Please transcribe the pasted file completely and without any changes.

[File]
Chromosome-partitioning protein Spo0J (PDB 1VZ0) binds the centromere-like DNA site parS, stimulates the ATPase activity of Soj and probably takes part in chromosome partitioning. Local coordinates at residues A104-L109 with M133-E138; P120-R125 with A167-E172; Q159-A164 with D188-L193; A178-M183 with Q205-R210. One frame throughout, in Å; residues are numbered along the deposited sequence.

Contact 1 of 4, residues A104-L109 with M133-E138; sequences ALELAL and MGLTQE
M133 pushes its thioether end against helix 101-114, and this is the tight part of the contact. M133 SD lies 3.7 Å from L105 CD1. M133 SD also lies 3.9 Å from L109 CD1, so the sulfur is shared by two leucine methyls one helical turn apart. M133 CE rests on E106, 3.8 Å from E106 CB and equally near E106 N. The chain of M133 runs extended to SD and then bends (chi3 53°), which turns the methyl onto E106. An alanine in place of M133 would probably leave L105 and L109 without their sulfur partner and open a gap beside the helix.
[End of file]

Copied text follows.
Chromosome-partitioning protein Spo0J (PDB 1VZ0) binds the centromere-like DNA site parS, stimulates the ATPase activity of Soj and probably takes part in chromosome partitioning. Local coordinates at residues A104-L109 with M133-E138; P120-R125 with A167-E172; Q159-A164 with D188-L193; A178-M183 with Q205-R210. One frame throughout, in Å; residues are numbered along the deposited sequence.

Contact 1 of 4, residues A104-L109 with M133-E138; sequences ALELAL and MGLTQE
M133 pushes its thioether end against helix 101-114, and this is the tight part of the contact. M133 SD lies 3.7 Å from L105 CD1. M133 SD also lies 3.9 Å from L109 CD1, so the sulfur is shared by two leucine methyls one helical turn apart. M133 CE rests on E106, 3.8 Å from E106 CB and equally near E106 N. The chain of M133 runs extended to SD and then bends (chi3 53°), which turns the methyl onto E106. An alanine in place of M133 would probably leave L105 and L109 without their sulfur partner and open a gap beside the helix.